I’ll Give You The Sun by Jandy NelsonI'll Give You The Sun by Jandy Nelson
Published by Dial Books on September 16th 2014
Genres: Young Adult, Contemporary
Pages: 371
Goodreads

A brilliant, luminous story of first love, family, loss, and betrayal for fans of John Green, David Levithan, and Rainbow Rowell.

Jude and her twin brother, Noah, are incredibly close. At thirteen, isolated Noah draws constantly and is falling in love with the charismatic boy next door, while daredevil Jude cliff-dives and wears red-red lipstick and does the talking for both of them. But three years later, Jude and Noah are barely speaking. Something has happened to wreck the twins in different and dramatic ways . . until Jude meets a cocky, broken, beautiful boy, as well as someone else—an even more unpredictable new force in her life. The early years are Noah's story to tell. The later years are Jude's. What the twins don't realize is that they each have only half the story, and if they could just find their way back to one another, they’d have a chance to remake their world.

This radiant novel from the acclaimed, award-winning author of The Sky Is Everywhere will leave you breathless and teary and laughing—often all at once.

4 Stars

I’ll Give You The Sun is one of those books that has the talent of making you feel both grief-strickenly depressed and deliriously happy within 371 pages. This heartfelt contemporary focuses on a broken sibling bond and how years of miscommunication, misunderstandings, and a terrible life event tore the two unseparable twins Jude and Noah apart. This book also had me realize why I enjoy the fantasy genre more than contemporaries: It hurts less. Get ready for those feels, people.

“It’s time for second chances. It’s time to remake the world.”


It’s been a long time since a book last prevented me from peacefully going to sleep at night. Nelson basically took a sledgehammer and beat the crap out of my heart. I’ll Give You The Sun paints a painfully realistic bond of dysfunctional siblinghood and identity struggles. Most contemporary novels tackle haunting topics like bullying or rape, but the cruelty between siblings, two beings made from the same blood and flesh, … Well, I think anyone out there with brothers and/or sisters will be able to relate to this. I know I did. (Of course, this doesn’t mean that you won’t love this book if you’re a single child).

“I keep thinking Mom will realize that we’re at war and act like the United Nations as she’s done in the past, but she doesn’t.”

Cruelty between siblings is perhaps one of the worst things that can happen within a family, a place that is supposed to be someone’s safe haven. And we’re not talking little pranks or fights here, but actual animosity. What is incredible about this phenomenon is that you make a move against your own blood, yet it’s also the only malevolence that can be overcome by a bond stronger than friendship, especially one between twins. And I believe thisis what I’ll Give You The Sun is all about: Hope.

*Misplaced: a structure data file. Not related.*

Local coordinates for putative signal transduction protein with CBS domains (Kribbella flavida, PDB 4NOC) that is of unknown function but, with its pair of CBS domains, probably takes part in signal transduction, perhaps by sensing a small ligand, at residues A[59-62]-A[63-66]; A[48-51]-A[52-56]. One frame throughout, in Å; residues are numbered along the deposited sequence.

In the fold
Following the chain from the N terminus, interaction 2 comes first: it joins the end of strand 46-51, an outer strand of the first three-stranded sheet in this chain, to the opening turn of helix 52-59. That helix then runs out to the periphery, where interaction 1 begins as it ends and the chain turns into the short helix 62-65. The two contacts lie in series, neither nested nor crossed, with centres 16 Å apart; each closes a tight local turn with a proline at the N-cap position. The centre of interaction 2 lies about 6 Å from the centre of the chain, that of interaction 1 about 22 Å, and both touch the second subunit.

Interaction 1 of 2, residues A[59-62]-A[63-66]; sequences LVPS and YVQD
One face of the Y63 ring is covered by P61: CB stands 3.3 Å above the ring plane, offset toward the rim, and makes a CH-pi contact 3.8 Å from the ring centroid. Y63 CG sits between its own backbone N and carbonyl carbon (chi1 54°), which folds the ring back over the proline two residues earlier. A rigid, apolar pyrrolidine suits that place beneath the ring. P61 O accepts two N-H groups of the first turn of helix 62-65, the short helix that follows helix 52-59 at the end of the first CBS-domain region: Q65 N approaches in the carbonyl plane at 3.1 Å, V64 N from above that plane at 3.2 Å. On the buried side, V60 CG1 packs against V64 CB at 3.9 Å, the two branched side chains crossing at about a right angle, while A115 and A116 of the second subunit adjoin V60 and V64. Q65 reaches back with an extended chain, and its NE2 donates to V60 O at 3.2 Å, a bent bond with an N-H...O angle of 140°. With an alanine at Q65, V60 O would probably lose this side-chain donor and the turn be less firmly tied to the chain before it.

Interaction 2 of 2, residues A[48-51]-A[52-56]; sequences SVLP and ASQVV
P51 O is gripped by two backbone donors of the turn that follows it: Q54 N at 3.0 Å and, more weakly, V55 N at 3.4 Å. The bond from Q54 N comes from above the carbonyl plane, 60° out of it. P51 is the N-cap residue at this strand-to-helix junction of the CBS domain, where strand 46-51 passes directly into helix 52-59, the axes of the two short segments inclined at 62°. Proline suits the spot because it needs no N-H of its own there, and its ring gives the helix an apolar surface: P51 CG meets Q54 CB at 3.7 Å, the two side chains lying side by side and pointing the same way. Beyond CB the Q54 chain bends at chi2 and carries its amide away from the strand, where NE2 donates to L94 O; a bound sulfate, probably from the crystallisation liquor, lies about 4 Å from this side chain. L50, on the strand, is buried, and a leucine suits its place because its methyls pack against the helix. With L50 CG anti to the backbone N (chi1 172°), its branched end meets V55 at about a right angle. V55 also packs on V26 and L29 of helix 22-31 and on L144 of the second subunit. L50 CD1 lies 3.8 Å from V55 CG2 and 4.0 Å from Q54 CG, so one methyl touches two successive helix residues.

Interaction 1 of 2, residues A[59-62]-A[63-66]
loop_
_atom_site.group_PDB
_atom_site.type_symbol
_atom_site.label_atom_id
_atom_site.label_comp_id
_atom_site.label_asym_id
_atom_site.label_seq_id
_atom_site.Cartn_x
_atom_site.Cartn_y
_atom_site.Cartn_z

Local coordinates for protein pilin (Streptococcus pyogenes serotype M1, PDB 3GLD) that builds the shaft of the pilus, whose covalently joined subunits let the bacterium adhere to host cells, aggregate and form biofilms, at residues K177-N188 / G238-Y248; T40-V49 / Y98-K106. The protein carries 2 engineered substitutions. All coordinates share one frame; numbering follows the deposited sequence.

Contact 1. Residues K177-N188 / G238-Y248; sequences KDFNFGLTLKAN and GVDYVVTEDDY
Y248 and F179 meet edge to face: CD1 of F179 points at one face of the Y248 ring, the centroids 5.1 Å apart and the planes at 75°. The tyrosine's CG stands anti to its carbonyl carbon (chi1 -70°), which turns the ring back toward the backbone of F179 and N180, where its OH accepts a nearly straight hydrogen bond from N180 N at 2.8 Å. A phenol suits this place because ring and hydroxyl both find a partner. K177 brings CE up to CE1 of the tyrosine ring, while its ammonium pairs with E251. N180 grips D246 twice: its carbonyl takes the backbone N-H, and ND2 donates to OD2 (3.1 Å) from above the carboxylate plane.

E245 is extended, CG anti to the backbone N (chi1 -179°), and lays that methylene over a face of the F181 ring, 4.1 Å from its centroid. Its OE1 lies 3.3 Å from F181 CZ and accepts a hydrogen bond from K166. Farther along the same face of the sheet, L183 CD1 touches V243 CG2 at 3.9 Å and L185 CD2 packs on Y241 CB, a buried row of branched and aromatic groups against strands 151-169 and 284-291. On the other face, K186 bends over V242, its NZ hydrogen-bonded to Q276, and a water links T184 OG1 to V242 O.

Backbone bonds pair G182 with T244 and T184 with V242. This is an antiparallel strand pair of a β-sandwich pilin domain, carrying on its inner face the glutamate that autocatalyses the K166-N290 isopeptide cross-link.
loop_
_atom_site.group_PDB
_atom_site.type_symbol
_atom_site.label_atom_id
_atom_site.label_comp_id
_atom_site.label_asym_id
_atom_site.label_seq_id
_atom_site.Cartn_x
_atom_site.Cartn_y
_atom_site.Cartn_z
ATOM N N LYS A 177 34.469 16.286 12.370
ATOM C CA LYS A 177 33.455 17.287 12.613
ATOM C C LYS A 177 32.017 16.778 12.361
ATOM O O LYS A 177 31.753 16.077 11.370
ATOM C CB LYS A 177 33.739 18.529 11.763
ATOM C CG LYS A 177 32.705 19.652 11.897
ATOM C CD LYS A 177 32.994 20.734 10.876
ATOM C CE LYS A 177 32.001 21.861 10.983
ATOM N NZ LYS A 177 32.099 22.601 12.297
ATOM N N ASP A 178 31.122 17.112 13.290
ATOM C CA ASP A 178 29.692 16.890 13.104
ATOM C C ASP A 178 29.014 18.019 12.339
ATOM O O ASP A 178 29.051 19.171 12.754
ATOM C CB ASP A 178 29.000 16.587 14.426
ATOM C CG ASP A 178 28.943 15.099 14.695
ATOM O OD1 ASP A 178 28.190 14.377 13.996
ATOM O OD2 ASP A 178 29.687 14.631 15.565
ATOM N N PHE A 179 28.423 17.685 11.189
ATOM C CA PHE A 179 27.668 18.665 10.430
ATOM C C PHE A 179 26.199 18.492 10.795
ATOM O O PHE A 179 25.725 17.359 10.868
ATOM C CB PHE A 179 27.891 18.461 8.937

Two narratives guide the reader through the past events of the siblings’ lives, unravelling bit by bit where Jude and Noah went wrong – and how they can find back to each other and make amends. The writing was very visual. Nelson really painted with words, and she did so with an incredible display of humour. At times, though, she went a little overboard with the shiny rainbow language. Nevertheless, I bow before Nelson for thinking of such creative ways to express her characters’ thoughts and feelings.

“Jude’s eye-roll is a 7.2 on the Richter this time, causing the whole building to sway.”

“My heart’s bigger than a blue whale’s, which needs its own parking spot.”

In spite of their obvious flaws and their despicable behaviour towards each other, the main characters were very likeable. Though I cannot see myself ever hurting my own brother this way, I could understand their motivations and feelings to a certain extent. Noah and Jude are like night and day, very distinctive characters with different issues, but both trying to cope with a terrible loss and find their place in the great, wide world. A lot of people had trouble connecting with Jude, but for me, it was the other way around. Noah’s chapters were difficult for me to read (I don’t know whether it was the opposite gender or a personality thing, but I just had a hard time connecting with him). The plot is slow-going at first, which made it hard for me to get into the book, but the pace picks up soon enough, unfolding the full web of connections between the twins’ lives. While they’re at war with each other, both of them are also trying to figure out their own lives: Noah is torn between hiding his true self and exploring his feelings for the boy next door, whereas Jude had a bad sexual experience and has been on a BOYcott ever since. I watched with mesmerization as their storylines connected at several points without the twins noticing. 

I experienced great difficulties with the rating. For the pain, 1 star. For the happiness, 5 stars. Technically, this would make me rate the book 3 stars, but to hell with equations, math has never been my strong suit anyway. The amount of feelings this book evoked in me is more than deserving of 4 stars.

I’ll Give You The Sun will take you on an emotional and complex ride of sibling hate, self-discovery, and second chances. You will laugh. You will yell. You will weep. Keep tissues, a mug of warm herbal tea, and a sibling or a parent to hug close by.